By Todd Rosenbluth, CFRA
Last week, the index providers behind the widely followed GICS structure, used for the S&P 500 index, the MSCI ACWI index and many others, began a public review of the telecommunications services sector. The index has shrunk by a third in size to just 2.1% as of mid-July, down from 3.2% in 2011. Among the proposed changes, which we think would not be implemented until 2018, include moving certain information technology and consumer discretionary stocks, along with the telecom companies, into a new Communications Services sector.
S&P Global (SPGI) and MSCI (MSCI) are in early stages of a consultation for GICS changes and CFRA expects a formal announcement later this year. However, based on public information and our analytical expertise, the below reflects CFRA’s take on what this means for the key companies our team is qualitatively with proprietary STARS recommendations. CFRA acquired the S&P Global’s Equity and Fund Research business in October 2016.
While CFRA analysts highlight that companies likely to be impacted are increasingly competing and collaborating despite residing in different GICS sectors, they do not expect to see changes in capital deployment or how they value the stocks. For example, current telecom carriers use part of their operating cash flow to support dividend payments, while Internet-focused tech and consumer discretionary companies generally do not offer such pay-outs. However, CFRA thinks the greater impact of the potential GICS changes on our research is for ETFs. Sector ETFs, such as Technology Select Sector SPDR (XLK) and iShares Global Telecom (IXP) are dependent on the GICS structure.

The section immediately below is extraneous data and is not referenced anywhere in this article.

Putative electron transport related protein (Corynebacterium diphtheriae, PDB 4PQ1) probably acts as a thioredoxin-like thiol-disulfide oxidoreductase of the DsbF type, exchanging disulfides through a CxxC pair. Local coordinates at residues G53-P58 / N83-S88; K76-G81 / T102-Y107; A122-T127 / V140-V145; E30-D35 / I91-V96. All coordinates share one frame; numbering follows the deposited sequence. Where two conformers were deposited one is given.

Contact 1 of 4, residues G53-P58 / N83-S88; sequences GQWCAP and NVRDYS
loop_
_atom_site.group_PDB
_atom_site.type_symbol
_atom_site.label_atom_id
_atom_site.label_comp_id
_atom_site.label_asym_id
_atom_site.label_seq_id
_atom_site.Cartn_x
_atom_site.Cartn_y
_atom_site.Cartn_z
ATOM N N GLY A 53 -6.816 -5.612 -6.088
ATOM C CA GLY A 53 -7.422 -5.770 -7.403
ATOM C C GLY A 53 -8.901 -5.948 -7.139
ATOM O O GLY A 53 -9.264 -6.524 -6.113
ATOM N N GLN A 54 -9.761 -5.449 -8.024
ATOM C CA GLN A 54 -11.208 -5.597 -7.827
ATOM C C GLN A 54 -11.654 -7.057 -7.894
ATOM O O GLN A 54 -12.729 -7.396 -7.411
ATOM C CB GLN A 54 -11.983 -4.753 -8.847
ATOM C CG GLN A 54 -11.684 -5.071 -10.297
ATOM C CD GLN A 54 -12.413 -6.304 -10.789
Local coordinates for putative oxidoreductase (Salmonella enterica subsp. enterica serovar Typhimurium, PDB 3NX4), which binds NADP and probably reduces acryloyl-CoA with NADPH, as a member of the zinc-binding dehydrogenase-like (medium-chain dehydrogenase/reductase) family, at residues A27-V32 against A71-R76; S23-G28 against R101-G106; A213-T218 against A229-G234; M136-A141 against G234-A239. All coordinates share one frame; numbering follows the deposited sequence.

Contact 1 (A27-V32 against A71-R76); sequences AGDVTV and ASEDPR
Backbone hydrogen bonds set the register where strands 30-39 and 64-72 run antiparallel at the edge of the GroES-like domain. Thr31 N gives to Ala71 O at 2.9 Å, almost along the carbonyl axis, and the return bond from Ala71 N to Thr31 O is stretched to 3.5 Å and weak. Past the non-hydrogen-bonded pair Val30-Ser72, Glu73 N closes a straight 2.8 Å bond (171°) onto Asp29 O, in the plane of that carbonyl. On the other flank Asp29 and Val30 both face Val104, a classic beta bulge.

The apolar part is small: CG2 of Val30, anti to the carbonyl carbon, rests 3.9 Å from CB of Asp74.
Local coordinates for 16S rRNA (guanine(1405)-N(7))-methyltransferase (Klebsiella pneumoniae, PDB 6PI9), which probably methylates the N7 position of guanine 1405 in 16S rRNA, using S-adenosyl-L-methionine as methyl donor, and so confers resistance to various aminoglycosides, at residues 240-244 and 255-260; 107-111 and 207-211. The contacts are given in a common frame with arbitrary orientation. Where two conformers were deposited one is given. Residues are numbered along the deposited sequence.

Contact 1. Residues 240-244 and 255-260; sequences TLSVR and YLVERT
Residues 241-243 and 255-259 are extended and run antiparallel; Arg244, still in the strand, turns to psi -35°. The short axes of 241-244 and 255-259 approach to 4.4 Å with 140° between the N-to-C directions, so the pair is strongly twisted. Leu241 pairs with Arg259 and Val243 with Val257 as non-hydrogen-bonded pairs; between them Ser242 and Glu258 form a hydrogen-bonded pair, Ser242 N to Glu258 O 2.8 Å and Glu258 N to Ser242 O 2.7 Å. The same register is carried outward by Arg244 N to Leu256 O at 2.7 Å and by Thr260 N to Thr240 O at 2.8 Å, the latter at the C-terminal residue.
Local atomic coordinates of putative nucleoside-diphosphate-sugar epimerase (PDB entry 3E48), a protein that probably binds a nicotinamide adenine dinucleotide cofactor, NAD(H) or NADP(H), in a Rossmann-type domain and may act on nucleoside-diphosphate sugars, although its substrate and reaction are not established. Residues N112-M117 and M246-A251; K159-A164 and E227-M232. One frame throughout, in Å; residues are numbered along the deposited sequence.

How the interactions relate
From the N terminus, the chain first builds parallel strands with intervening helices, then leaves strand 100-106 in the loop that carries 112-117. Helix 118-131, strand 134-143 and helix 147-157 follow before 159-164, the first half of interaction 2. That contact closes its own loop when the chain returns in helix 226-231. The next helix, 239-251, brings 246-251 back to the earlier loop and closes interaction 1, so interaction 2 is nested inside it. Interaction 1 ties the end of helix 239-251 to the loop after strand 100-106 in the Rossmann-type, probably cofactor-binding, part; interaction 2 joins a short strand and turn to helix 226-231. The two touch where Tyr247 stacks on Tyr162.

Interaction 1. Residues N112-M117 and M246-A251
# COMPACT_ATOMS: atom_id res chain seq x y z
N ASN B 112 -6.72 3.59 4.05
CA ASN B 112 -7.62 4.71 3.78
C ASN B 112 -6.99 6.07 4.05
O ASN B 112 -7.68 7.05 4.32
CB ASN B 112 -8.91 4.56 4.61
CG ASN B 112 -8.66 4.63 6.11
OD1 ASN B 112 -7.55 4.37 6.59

According to Angelo Zino, an equity analyst for CFRA, “communications companies have been converging in recent years, with the distributors AT&T (T) and Verizon Communications (VZ) looking to acquire content providers. T’s proposed acquisition of TWC and Verizon’s recent acquisitions of AOL and Yahoo’s core assets are good example.” Zino’s see further consolidation and vertical integration by the big telecom providers as they look to diversify their business amid a no growth wireless environment. Meanwhile, Charter Communications and Comcast recently announced initiatives to offer wireless services to its customers, another example of convergence occurring in the communications space.
While telecom and cable providers have long battled for share of communications spending in the household, increasingly social media companies Facebook and Twitter, as well as Google/YouTube, have been increasingly competing with media companies, not only for advertising dollars, but also for content from licensing to developing premium content. Meanwhile, according to CFRA equity analyst Scott Kessler, Akamai Technologies develops and provides solutions that accelerate and secure content and application delivery via the Internet and mobile. Key partners have included media and telecom companies. Further Kessler notes that Video game developers license content from media companies for games, and increasingly have been using their own intellectual property for more traditional media. For example, a Candy Crush TV show recently debuted on CBS.
CFRA thinks that ETF investors will need to understand the exposure of their sector ETFs are not as simple as the name suggests. For example, while Guggenheim S&P 500 Equal Weight Information Technology (RYT) holds only tech stocks such as Facebook and Twitter, XLK also includes telecom stocks such as AT&T and Verizon.